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Shadows of Blue & Gray: The Civil War Writings of Ambrose Bierce Paperback – February 22, 2003
"Rebound" by Kwame Alexander
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From Publishers Weekly
Thomsen is also the editor of Shadows of Blue & Gray: The Civil War Writings of Ambrose Bierce, which collects 27 stories along with some memoirs and reportage by the journalist, writer, literary critic and former Union Army soldier. Famous for their unflinching look at the brutality of the war, the pieces include "Two Military Executions," about the execution and revenge of a young soldier sentenced to death for striking an officer; "Bivouac of the Dead," the classic plea for the recognition of unknown Confederate soldiers in a West Virginia hillside; and "Four Days in Dixie," Bierce's account of his own imprisonment and escape from Confederates in Alabama.
Copyright 2002 Cahners Business Information, Inc.--This text refers to an out of print or unavailable edition of this title.
From Library Journal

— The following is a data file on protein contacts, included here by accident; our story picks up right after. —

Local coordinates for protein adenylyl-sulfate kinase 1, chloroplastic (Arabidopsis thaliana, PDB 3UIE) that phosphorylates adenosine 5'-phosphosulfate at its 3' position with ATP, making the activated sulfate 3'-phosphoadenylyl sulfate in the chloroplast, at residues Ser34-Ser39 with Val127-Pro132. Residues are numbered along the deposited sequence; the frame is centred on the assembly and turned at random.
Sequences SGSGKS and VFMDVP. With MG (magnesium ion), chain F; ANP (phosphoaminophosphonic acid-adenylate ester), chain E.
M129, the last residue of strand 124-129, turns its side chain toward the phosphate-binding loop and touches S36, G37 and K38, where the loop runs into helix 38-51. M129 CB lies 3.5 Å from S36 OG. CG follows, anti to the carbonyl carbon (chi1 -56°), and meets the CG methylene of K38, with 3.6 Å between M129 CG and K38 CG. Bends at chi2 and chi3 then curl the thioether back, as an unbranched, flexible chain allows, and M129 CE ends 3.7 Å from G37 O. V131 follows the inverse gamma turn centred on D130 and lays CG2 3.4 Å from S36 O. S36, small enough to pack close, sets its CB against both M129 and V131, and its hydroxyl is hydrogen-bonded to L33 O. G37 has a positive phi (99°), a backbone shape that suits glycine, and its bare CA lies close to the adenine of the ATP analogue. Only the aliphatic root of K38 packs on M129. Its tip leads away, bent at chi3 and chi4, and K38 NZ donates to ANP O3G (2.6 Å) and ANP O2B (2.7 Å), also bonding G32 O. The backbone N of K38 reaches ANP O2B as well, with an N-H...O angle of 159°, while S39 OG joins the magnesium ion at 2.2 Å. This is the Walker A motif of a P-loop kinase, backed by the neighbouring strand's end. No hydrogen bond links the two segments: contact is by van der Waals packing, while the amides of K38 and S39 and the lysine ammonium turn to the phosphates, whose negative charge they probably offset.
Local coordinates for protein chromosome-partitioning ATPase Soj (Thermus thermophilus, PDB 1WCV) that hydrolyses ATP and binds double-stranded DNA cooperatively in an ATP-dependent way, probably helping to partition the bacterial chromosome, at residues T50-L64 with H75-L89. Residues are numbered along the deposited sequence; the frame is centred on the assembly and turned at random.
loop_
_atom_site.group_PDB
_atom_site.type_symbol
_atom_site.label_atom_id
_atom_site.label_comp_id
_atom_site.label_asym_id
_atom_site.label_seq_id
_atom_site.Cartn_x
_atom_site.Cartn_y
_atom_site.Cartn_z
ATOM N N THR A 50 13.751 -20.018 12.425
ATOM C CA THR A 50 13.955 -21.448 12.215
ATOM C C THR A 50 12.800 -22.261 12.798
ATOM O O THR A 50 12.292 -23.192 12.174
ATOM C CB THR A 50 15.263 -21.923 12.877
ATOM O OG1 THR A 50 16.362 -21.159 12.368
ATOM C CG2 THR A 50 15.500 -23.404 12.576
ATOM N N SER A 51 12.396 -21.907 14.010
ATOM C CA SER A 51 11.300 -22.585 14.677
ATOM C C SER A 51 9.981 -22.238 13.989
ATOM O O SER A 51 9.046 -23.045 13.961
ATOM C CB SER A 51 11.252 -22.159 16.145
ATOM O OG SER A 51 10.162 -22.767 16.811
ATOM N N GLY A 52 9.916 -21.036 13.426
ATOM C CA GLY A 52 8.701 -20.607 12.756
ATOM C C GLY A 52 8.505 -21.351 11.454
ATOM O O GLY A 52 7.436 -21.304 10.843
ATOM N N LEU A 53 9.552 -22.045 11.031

In calling Stephen Crane and Walt Whitman our poets of the American Civil War, we unfairly neglect the Ohio-born Bierce, who, unlike the first two authors, actually fought for the Union army, at Chicamauga, Missionary Ridge, Bloody Shiloh, and elsewhere. If the average reader is at all aware of Bierce, it is probably from a few choice definitions from The Devil's Dictionary, the phantasmagoric story "An Occurrence at Owl Creek Bridge," and the author's mysterious disappearance in Mexico in 1913. However, Bierce, whose nastiness toward contemporary writers and critics came home to roost when his own reputation had to be decided, deserves to be better known. His war experience gives the 27 brief war stories in Shadows of Blue & Gray the ring of authenticity. In a sometimes turgid writing style (slaves are once described, for example, as "sons and daughters of Ham"), Bierce depicts a war that is at once horrifying, pointless, and supernatural the stuff of The Twilight Zone. The nine pieces in "Memoirs and Chronicles" and "Reminiscence and Memoria," with which editor Thomsen fittingly rounds out this volume, are as artful as the fictions. Recommended for all libraries. Despite the strengths of Thomsen's collection, Phantoms of a Blood-Stained Period is a superior work, for it includes not only all of Bierce's short fiction and nonfiction about the Civil War but a detailed 25-page introduction that is invaluable in placing Bierce in historical context and thus helping to explain his stance as a realist about the war and a satirist about post-Civil War American self-congratulation and heroic myth-making. Duncan (American history, Univ. of Copenhagen) and Klooster (English, Hope Coll.) wisely organize Bierce's myriad stories, memoirs, letters, newspaper columns, and even war poems around the war's five-year duration. Instead of a curmudgeon who happened to write war stories, this volume portrays a man who joined the Union army at age 20, fought in the bloodiest battles until a Confederate bullet in the head took him out of combat, and revisited the battlefields and retrieved the experience in memory until his disappearance. Highly recommended for all libraries. Charles C. Nash, Cottey Coll., Nevada, MO